He’s Black Stache, a pirate captain with a huge black mustache he’s had since he was 10.
And Michael Doherty, the actor who plays in him Delaware Theatre Co.’s “Peter and The Starcatcher,” has the merriest time cracking up the audience as the play’s vainglorious villain they can’t get enough of.
“I love how unapologetic he is,” said Doherty. “There’s something about playing a villain and playing someone who says and does despicable things that is incredibly liberating, because it’s so far from my existence.”
He prances and preens, wiggles and waggles, looms and leers in a role he says harks back to older theater traditions.
“There’s a lot of vaudeville, British Music Hall and British Panto references to it,” says Doherty. “There’s something about those older styles that kind of lends themselves to a more, you know, presentational style.”
Vaudeville, British music hall and British pantomime all involved presenting a mix of songs, speciality acts and comedy, often bawdy and often breaking the fourth wall to speak and react to the audience.
“Starcatcher,” he said, “feels at times more akin to stand up comedy than your typical live theatrical performance where the fourth wall is very much intact.”
He’s able to throw in ad libs here and there and said he delights in trying to throw the actor playing Peter off track with a few of them.
“When you see in a script that a character is licensed to break the fourth wall, or improvise, it gives the actor a lot of power and it’s this rare and very generous thing that I think a playwright can do for an actor. It’s such a gift,” Doherty said. “You’re not getting in the way by sort of going for it and putting your all into it. It’s what the piece wants.”
Becoming Peter, the play
The play by Rick Elice is based on the novel of the same name by Dave Barry and Ridley Pearson. It’s a prequel to “Peter Pan,” the beloved musical that told the story of the boy who didn’t want to grow up.
Delaware Theater executive director Matt Silva said he chose “Peter and the Starcatcher,” which runs through Dec. 24, as the holiday show because he thought it would delight audiences, create a sense of community and appeal to a wide range of people.
“It’s show that I think has heart and at the roots of the show, it’s really about this childlike wonderment and a sense of play,” Silva said. “We all have that, whether we lose some of it, but we’re reminded of that and so I think it’s something special for the holidays.”
In just the first week, he said, they’ve seen patrons as young as four and as old as 94.
While the show stars Gabriel W. Elmore as the boy with no name, Amanda Jill Robinson as Molly Aster and Doherty, it’s largely an ensemble piece with actors assuming several roles, including the doors and walls of two ocean-going ships. They provide soundscapes, repeat jokes and quick costume changes.
Doherty often plays in the background of the ensemble, just another sailor rolling a cigarette and stomping it out, before his star turn.
A villain with deep feelings
Playing Black Stache was a natural stretch for a guy who describes himself as “indeed an extrovert.”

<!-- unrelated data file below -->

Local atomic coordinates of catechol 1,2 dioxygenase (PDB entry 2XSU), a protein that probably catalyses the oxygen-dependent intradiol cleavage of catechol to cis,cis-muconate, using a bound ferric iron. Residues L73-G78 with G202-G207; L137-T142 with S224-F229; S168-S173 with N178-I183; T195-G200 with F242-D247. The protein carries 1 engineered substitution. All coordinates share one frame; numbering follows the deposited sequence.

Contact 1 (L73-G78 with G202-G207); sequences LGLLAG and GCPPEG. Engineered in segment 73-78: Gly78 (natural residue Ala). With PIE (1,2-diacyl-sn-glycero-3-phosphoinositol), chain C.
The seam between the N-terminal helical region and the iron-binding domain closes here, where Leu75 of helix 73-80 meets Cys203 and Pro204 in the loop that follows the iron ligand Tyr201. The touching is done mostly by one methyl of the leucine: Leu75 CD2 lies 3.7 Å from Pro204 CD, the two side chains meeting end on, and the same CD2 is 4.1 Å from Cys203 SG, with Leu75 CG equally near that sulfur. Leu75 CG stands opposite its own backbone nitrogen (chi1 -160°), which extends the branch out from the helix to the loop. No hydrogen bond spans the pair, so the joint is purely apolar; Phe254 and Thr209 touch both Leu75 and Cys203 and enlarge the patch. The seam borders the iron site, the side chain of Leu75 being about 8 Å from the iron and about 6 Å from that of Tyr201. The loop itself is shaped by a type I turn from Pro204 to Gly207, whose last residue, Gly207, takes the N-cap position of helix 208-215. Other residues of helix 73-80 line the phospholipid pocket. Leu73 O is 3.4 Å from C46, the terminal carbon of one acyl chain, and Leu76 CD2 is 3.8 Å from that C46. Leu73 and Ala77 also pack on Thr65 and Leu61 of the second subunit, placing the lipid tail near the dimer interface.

“I do love making people laugh,” Doherty said, immediately adding that he couldn’t do what he does without the ensemble.
“It’s like kids playing,” he said. “It’s like a giant sandbox. And when you get really smart, fun, clever collaborative actors in that environment and someone like Matt, who gives permission to just go for it, it’s sheer delight. It is definitely one of those lightning in a bottle moments where the script’s excellence is matched by the excellence of the ensemble.”
Doherty, who attended the University of the Arts in Philadelphia, has played Black Stache once before, more than a decade ago. He and his wife, actress and director Alex Keiper, lived in Philly for decades before decamping to New York City during the pandemic.
“I came out of college doing a lot of sketch comedy, so working an audience and feeling out a crowd and riding laughs is my favorite thing to do,” he said.
Doherty saw Christian Borle play Black Stache in the original 2012 production of “Peter and the Starcatcher” in 2012. Borle won an Emmy for it.
“It really stuck with me,” Doherty said. “What I really took away from that was was his 1,000% commitment to the role. There’s so much he brought to that role.”
Doherty finds he’s often cast in comic roles, including a lot of physical comedy roles.
It’s not because of a lack of skill, he said.
“I think good dramatic actors find their way into comedy because they understand what it means to feel deeply,” he said. “When we do things like this that have great size and scale, I think it’s super important that it is felt deeply, like from the depths of our soul. Otherwise, it is hollow.”
If you go
“Peter and the Starcatcher” plays at Delaware Theater Co., 200 Water St., Wilmington, through Christmas Eve. Tickets range from $25 for students through $70 for premium seats. Buy online or call the box office at 302-594-1100.
Betsy Price is a Wilmington freelance writer who has 40 years of experience.
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